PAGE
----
Burgeoning Legal Battle Over What an 'Appropriation' Is Could Mean Millions For San Francisco

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The most unkindest cut of all?
A decade ago, Bill Clinton was roundly excoriated for answering a question from Paula Jones' lawyer with the memorable non-answer, "That depends on what the meaning of the word 'is' is."

Clinton's perfidy led to eight years of President George W. Bush and Jones cashing her celebrity chit to appear on Celebrity Boxing vs. Tonya Harding. Both of these events had a huge impact on the nation. 

Now another seemingly arcane legal definition could add or subtract millions from the city budget. It all depends on what the meaning of "appropriation" is.

The battle stems from Gov. Arnold Schwarzenegger's last-minute blue-pen line-item vetoes before signing the state budget last month, which hacked $487.2 million out of the state budget. This included significant state funds yanked away from San Francisco public health and human services programs. Our many calls to the city controller's office to determine exactly how much the city is out were not returned, but glancing over the controller's mid-week assessment of how deep a hole the city is in, it appears at least several million dollars were swiped away via the line-item vetoes. Deputy City Controller Monique Zmuda told us earlier this week that Schwarzenegger's late cuts were the only unpleasant budget eventualities the city hadn't fully anticipated.  

Will San Francisco -- and other cities -- get that money back? Perhaps. Diane Boyer-Vine, the state's legislative counsel -- basically the lawyer for the legislature -- on Wednesday issued this opinion stating she believes Schwarzenegger's vetoes to be unconstitutional.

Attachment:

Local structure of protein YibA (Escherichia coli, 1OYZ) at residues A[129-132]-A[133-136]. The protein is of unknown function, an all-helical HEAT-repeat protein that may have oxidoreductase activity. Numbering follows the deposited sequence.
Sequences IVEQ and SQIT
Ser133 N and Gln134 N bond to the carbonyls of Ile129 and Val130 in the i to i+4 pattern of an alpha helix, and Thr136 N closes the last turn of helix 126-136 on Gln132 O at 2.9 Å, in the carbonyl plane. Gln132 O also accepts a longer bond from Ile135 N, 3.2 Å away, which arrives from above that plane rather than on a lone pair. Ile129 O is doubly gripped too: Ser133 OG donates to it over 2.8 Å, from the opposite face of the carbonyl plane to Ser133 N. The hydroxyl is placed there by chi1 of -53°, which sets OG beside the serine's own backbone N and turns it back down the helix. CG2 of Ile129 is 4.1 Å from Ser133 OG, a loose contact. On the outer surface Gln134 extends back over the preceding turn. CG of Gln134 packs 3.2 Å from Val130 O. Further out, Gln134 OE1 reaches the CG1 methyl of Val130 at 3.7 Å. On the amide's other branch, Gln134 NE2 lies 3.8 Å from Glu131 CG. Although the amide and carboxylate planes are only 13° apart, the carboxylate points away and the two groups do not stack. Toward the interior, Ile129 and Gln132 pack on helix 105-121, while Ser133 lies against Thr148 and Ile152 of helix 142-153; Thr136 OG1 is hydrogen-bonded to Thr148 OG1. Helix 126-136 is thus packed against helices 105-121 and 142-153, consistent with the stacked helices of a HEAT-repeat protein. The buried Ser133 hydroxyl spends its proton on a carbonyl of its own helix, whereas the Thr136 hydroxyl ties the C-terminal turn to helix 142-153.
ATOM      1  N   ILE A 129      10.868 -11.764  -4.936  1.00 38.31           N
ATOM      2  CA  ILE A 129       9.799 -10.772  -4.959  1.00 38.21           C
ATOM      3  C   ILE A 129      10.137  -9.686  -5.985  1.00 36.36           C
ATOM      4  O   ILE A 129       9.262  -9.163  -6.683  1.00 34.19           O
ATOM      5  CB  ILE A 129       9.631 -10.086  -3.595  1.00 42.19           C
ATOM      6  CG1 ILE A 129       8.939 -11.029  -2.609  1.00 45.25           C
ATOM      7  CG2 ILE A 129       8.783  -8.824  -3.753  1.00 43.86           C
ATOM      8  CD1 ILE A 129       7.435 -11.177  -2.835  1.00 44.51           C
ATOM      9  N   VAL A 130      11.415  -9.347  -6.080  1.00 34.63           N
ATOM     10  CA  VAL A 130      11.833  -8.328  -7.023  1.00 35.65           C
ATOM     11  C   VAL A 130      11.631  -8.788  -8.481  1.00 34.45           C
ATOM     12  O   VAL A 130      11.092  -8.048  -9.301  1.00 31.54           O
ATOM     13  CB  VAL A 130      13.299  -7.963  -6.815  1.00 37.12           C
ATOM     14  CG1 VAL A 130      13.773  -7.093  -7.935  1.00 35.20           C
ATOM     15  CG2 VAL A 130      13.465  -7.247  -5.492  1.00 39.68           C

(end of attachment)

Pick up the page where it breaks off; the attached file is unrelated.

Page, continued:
Here's her rationale put as simply as we can do it. An "appropriation" is, essentially, the authorization of taking some money from the treasury, and spending no more than the agreed-upon amount on a specific purpose. And when the legislature sends the governor a bill with appropriations in it, he has three options: Sign it, veto it, or reduce the appropriation.

Boyer-Vine, however, believes that AB 4X1 -- last month's budget revision bill -- didn't have any "appropriations" in it. It simply reduced and altered the appropriations approved when the budget originally passed in February; no money was being taken from the treasury. Yet Schwarzenegger's line-item vetoes cut out items entirely -- which Boyer-Vine believes he was not entitled to do. If he wanted to nix appropriations, he should have done it in February.

Yet while Boyer-Vine and others believe the governor is only entitled to veto new spending, the governor and his people feel they're within the law. And the battle commences.  

When asked what might come next, Assemblyman Tom Ammiano said things will be more clear on Aug. 17 when the legislature comes out of its recess. Top state Democrats have said that they won't be putting this matter before a judge, but health or public service agencies hurt by the cuts are entitled to do so -- making a lawsuit a mathematical certainty. And getting that $487.2 million back may turn out to be a Democratic obsession.

"We're going to pursue it until we win this one," said Ammiano. Come Aug. 17, "I think [Democrats] will say 'We do not accept these cuts, we are moving forward.' I think what we'll have here is a chess game. But I don't see the legislature, even with the Republican component, backing away from the legislative counsel's advice."

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